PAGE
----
All our different faiths remind us that a duty of care and compassion should not have to be taught in hospitals, but should be an essential part of how we live move and have our being. Guru Nanak declared that looking to the wellbeing of others through giving -in particular the giving of time – as the most important of the three pillars of Sikhism. Today, we can all do much more to make care in the community a reality rather than a euphemism for an absence of care, and, as Sikh teachings remind us, in so doing, get a more lasting sense of wellbeing ourselves than we do from our sometimes more selfish, questionable and costly lifestyles.

This week Sikhs are celebrating the spring festival of Vaisakhi; a day on which the 10th Guru, Guru Gobind Singh tested the readiness of the infant Sikh community to stand on its own without further Gurus.

We recall how, as crowds were celebrating the gathering of the winter harvest, the Guru came out of a tent and asked for volunteers who were prepared to put their life on the line defending the principles of Sikh teachings. Sikhs readily came forward and, discarding any previous allegiance to caste, took Amrit or baptism as the first members of the Khalsa or community of equals. The Guru then asked them to give him Amrit. Master and disciple were one, and the line of living Gurus ended. Sikhs were told that in future they should follow the teachings of Sikh scriptures as they would a living Guru. The teachings or principles that the Guru considered so important can, in essence, be summed up in two words: responsibility and equality.

Responsibility means earning by honest effort and helping the less fortunate. It implies a duty to stand up to the bully, whether in the school playground, the office or workplace It also includes a requirement for Sikhs to speak up, as the Gurus did, against social injustice and political oppression. Opposing injustice requires courage and commitment and two of the Sikh Gurus lost their lives in pursuit of this ideal.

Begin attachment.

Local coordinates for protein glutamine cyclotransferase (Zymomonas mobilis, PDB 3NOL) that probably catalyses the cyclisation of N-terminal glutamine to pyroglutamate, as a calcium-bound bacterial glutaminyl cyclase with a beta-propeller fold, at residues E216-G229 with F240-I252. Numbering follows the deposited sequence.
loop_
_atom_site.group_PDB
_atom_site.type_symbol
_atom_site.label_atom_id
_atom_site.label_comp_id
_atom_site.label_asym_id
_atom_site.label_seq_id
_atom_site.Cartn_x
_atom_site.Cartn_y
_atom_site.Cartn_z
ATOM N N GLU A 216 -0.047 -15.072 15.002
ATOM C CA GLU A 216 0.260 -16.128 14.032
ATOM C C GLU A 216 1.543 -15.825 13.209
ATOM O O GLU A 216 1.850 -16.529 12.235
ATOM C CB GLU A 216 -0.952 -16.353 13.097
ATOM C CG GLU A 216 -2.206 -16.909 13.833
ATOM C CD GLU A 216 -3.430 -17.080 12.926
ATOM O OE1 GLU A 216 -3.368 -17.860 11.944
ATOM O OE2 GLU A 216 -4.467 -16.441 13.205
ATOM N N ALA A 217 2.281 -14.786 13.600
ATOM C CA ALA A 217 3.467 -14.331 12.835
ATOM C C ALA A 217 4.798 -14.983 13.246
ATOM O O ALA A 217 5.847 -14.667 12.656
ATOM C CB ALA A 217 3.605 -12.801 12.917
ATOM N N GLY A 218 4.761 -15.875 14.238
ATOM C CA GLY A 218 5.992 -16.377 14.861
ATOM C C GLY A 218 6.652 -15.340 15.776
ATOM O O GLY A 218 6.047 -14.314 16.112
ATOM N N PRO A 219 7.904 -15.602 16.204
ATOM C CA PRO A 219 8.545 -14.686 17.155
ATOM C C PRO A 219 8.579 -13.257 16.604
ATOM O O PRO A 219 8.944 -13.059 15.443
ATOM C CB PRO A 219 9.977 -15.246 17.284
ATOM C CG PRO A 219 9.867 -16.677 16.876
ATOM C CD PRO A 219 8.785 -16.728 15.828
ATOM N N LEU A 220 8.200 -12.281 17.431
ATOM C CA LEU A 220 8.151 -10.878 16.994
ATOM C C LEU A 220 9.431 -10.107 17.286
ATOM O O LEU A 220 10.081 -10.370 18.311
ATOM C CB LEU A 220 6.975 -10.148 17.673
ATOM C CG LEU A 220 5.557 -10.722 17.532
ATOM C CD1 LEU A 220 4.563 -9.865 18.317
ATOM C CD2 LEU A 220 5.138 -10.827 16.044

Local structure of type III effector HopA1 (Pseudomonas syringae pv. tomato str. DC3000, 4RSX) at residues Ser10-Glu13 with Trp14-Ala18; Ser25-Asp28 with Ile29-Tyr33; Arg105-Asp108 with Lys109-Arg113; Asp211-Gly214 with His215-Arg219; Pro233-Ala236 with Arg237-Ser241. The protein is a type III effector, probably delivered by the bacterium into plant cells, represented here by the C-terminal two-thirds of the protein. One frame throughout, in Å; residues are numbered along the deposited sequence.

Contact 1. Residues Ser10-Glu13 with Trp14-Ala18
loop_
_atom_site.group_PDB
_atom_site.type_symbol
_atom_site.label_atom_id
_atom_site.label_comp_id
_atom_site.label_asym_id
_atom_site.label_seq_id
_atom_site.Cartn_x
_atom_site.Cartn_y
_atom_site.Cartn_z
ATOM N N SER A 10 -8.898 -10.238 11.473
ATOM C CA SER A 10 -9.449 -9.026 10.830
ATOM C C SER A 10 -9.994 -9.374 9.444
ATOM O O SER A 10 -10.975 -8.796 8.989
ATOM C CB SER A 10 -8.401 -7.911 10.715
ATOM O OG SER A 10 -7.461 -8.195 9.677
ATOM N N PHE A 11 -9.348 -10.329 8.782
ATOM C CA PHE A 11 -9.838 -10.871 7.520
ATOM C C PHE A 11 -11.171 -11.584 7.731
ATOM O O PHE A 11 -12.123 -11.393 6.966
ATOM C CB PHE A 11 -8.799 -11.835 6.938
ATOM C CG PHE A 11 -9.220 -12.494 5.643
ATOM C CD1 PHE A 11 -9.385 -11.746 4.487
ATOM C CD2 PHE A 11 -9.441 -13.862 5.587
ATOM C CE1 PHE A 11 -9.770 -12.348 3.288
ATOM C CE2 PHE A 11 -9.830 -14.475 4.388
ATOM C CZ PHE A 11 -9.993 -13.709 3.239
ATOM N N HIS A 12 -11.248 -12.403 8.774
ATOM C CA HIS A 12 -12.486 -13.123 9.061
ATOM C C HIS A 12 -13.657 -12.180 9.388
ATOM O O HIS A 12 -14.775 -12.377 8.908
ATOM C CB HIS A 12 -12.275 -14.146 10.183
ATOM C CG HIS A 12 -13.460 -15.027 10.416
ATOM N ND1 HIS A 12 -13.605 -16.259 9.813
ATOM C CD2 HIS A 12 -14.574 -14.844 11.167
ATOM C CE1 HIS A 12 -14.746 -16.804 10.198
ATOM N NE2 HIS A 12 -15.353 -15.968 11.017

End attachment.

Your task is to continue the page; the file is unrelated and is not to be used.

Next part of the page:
The other requirement emphasised in Sikh teachings, is belief in the equality of all members of our human family, including the dignity and complete equality of women. On that historic Vaisakhi day, the Guru took gender equality a step further by giving women the title ‘Kaur’ or ‘princess’, emphasising not only their dignity and worth, but also that they were individuals in their own right and did not have to take their husband’s name.

Today, these concepts are widely accepted and we rightly have legislation against discriminatory behaviour. But I believe there is a danger of legislation sometimes being used to enforce sameness and undue conformity, when the one fact of life is that we are all different. The message of Vaisakhi today is, that while working for equality of respect and opportunity for all, it is important that we also respect the rights of those who question, or choose to differ from, transient social or political norms.

A favourite poem I used to read to my children begins:

Six wise men from Hindustan to learning much inclined

Went to see an elephant, though all of them were blind

Each touches a different part of elephant like the trunk, tusk or tail and comes to the instant conclusion that an elephant is like a serpent, spear or rope. The poem reminds us of the dangers of looking at an issue from too narrow a perspective.